Pewee Valley Sanitarium
|Pewee Valley Sanitarium|
|Building Style||Single Building|
|Location||Pewee Valley, KY|
The Pewee Valley Sanitarium and Hospital traces its origins to 1919, when some Seventh Day Adventist nurses, trained at the Madison College and Sanitarium, established a small treatment center in Louisville. In 1924, the group, headed up by Mr. and Mrs. J.T. Wheeler, purchased a 50-acre farm in Pewee Valley, once owned by Dr. Augustus W. Kaye. When the Seventh Day Adventists bought the Kaye farm, it included a large, two-story log cabin that was about 100 years old, two tenant houses and a barn. Conditions on the farm were primitive. The cabin had no electric lights and was heated by coal stoves. It was subsequently remodeled to include six patient rooms, treatment rooms and a small operating room. In the fall of 1925, the first patient was admitted and the Pewee Valley Sanitarium & Hospital officially opened its doors. The hospital first specialized in diet, water treatments and service. In 1934, when the Kentucky Confederate Home closed its doors, the five remaining veterans were transferred to the Pewee Valley Sanitarium, which received an annual $800 allowance from the state to care for them.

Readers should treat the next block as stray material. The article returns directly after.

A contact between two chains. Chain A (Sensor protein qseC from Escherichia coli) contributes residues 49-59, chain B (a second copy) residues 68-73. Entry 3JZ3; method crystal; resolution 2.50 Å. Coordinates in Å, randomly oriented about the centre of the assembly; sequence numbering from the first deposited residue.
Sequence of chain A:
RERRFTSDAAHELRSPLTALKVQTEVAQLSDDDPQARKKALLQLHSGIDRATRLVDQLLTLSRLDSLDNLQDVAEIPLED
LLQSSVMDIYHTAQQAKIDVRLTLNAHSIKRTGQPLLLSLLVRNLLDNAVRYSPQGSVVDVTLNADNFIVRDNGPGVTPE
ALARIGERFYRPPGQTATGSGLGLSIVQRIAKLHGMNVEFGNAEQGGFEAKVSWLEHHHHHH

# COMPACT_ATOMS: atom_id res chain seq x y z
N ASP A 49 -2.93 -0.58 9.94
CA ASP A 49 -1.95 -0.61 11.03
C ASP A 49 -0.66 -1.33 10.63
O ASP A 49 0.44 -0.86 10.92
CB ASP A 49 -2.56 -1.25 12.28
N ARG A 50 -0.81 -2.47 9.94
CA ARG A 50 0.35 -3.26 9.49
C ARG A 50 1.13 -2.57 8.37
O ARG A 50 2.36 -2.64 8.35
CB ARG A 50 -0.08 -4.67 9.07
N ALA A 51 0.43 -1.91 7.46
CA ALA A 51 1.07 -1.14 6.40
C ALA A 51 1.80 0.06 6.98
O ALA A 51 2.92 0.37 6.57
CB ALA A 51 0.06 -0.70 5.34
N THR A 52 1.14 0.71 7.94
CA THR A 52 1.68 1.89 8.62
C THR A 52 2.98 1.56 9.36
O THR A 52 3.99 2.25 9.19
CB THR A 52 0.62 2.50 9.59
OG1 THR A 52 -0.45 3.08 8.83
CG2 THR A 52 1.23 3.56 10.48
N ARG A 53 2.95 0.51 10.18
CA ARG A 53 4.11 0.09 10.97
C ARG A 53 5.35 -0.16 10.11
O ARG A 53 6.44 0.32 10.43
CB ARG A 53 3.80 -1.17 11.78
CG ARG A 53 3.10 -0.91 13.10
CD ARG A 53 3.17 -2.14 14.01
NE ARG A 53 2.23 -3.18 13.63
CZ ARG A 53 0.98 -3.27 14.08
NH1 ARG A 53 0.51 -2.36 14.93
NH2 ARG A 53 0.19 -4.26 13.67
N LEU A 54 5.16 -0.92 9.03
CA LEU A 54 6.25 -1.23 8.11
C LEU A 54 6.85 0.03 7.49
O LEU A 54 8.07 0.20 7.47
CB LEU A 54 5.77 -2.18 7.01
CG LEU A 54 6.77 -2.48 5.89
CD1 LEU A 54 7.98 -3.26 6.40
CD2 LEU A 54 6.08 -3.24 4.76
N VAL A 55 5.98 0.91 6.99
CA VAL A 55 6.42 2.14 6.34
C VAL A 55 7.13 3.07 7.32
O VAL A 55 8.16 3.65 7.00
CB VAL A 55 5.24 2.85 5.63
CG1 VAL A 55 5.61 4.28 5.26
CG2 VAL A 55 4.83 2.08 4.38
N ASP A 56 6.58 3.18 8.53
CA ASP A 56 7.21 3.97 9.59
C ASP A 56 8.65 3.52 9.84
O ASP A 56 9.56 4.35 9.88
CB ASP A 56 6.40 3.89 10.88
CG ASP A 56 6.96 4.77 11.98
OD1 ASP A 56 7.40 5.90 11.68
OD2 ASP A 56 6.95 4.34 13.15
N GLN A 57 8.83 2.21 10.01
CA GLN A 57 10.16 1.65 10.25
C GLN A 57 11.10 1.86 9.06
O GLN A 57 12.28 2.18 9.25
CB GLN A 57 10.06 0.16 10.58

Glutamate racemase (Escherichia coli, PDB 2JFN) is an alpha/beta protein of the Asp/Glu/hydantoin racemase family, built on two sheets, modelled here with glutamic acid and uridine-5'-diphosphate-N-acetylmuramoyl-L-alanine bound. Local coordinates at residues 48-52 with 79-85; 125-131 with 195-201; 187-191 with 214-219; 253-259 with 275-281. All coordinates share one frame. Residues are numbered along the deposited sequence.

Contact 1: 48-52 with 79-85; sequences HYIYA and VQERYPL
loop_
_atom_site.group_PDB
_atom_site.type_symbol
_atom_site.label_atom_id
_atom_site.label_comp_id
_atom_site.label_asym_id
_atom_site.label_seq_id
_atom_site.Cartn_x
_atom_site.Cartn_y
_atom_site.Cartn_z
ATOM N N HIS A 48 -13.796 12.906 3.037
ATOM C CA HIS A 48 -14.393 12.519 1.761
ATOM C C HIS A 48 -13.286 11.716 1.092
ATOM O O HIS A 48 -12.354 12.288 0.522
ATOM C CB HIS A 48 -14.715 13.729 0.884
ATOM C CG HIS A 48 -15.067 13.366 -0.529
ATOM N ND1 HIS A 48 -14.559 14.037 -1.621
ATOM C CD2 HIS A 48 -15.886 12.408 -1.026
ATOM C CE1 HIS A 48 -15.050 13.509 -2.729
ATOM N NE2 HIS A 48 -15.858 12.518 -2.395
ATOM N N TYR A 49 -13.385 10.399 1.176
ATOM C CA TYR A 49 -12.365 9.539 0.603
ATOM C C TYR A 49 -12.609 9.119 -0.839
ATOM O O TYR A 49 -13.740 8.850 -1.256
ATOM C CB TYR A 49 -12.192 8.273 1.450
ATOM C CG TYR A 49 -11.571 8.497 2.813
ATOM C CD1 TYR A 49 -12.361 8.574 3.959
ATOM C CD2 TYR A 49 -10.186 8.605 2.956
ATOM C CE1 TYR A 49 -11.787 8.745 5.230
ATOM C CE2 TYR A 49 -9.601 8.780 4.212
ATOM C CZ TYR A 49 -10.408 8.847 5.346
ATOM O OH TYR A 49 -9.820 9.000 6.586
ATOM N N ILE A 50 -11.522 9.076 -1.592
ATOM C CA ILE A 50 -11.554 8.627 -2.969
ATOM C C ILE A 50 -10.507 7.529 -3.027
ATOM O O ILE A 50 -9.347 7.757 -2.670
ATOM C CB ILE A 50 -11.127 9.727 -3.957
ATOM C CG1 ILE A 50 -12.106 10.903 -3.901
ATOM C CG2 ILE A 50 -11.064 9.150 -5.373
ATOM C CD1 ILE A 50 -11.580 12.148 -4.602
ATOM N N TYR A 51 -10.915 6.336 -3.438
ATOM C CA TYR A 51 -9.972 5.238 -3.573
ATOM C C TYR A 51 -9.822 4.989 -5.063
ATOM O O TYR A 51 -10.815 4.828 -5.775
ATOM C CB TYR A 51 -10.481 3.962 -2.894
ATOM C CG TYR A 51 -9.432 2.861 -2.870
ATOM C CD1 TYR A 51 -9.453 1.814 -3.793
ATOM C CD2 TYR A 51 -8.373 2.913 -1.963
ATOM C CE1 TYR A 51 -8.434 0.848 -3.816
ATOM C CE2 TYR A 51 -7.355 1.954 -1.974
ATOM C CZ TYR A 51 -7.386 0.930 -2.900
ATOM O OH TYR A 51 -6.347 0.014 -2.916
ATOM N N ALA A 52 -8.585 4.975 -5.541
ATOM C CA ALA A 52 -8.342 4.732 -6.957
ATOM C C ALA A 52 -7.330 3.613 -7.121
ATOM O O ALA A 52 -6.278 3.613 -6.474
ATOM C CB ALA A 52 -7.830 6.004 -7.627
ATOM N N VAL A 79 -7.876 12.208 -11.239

By 1940, the hospital had 40 beds and 22 student nurses in training. In 1950, it was a member of both the American Hospital and Kentucky Hospital associations and had 17 physicians on staff, as well as a chaplain. Twenty-six more beds were added in 1956. In May 1969, Friendship Manor Nursing Home opened on the property.
However, the little hospital, where pioneer female photographer Miss Kate Matthews died on July 5, 1956, Hallie Burge Jacobs died on August 7, 1964, and Miss Mary Gardner Johnston died on July 16, 1966, was not able to compete with the much larger hospitals in Louisville, according to the “History of the Pewee Valley Church of Seventh Day Adventists:
"... Health care was becoming big business and more complicated in their operations. Smaller hospitals found it more and more difficult to compete with larger institutions, with their newer and more expensive and sophisticated equipment and facilities, together with their expanding staffs of specialty-trained physicians and other medical personnel, now within easy access…On March 15, (1975), the struggling little Pewee Valley Hospital, founded and nourished with so much “blood, sweat and tears” was forced to close its doors.”